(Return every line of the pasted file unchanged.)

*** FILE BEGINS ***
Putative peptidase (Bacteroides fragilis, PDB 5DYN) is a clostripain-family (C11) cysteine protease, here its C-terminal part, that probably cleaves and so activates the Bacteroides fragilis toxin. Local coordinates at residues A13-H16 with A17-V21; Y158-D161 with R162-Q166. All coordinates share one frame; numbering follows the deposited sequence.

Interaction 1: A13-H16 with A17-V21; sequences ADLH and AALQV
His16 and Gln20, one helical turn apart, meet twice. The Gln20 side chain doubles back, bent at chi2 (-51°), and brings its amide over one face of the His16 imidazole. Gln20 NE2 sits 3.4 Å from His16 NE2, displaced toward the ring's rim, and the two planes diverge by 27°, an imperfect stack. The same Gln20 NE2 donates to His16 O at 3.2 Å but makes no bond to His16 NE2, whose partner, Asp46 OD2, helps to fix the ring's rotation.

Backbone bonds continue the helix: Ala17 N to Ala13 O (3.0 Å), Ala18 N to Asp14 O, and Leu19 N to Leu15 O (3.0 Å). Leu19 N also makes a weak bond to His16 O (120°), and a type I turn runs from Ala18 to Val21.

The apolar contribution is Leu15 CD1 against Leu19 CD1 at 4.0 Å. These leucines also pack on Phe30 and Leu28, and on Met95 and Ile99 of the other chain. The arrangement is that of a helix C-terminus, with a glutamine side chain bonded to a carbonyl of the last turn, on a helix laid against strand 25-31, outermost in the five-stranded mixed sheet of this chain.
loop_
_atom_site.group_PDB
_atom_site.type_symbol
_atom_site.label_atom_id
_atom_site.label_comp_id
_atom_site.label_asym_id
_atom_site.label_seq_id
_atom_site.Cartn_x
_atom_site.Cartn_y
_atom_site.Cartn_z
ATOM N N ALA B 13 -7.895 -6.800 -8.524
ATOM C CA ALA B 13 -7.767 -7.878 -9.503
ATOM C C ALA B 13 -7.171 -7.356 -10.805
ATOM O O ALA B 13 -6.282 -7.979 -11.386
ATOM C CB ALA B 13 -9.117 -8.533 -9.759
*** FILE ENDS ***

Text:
Putative peptidase (Bacteroides fragilis, PDB 5DYN) is a clostripain-family (C11) cysteine protease, here its C-terminal part, that probably cleaves and so activates the Bacteroides fragilis toxin. Local coordinates at residues A13-H16 with A17-V21; Y158-D161 with R162-Q166. All coordinates share one frame; numbering follows the deposited sequence.

Interaction 1: A13-H16 with A17-V21; sequences ADLH and AALQV
His16 and Gln20, one helical turn apart, meet twice. The Gln20 side chain doubles back, bent at chi2 (-51°), and brings its amide over one face of the His16 imidazole. Gln20 NE2 sits 3.4 Å from His16 NE2, displaced toward the ring's rim, and the two planes diverge by 27°, an imperfect stack. The same Gln20 NE2 donates to His16 O at 3.2 Å but makes no bond to His16 NE2, whose partner, Asp46 OD2, helps to fix the ring's rotation.

Backbone bonds continue the helix: Ala17 N to Ala13 O (3.0 Å), Ala18 N to Asp14 O, and Leu19 N to Leu15 O (3.0 Å). Leu19 N also makes a weak bond to His16 O (120°), and a type I turn runs from Ala18 to Val21.

The apolar contribution is Leu15 CD1 against Leu19 CD1 at 4.0 Å. These leucines also pack on Phe30 and Leu28, and on Met95 and Ile99 of the other chain. The arrangement is that of a helix C-terminus, with a glutamine side chain bonded to a carbonyl of the last turn, on a helix laid against strand 25-31, outermost in the five-stranded mixed sheet of this chain.
loop_
_atom_site.group_PDB
_atom_site.type_symbol
_atom_site.label_atom_id
_atom_site.label_comp_id
_atom_site.label_asym_id
_atom_site.label_seq_id
_atom_site.Cartn_x
_atom_site.Cartn_y
_atom_site.Cartn_z
ATOM N N ALA B 13 -7.895 -6.800 -8.524
ATOM C CA ALA B 13 -7.767 -7.878 -9.503
ATOM C C ALA B 13 -7.171 -7.356 -10.805
ATOM O O ALA B 13 -6.282 -7.979 -11.386
ATOM C CB ALA B 13 -9.117 -8.533 -9.759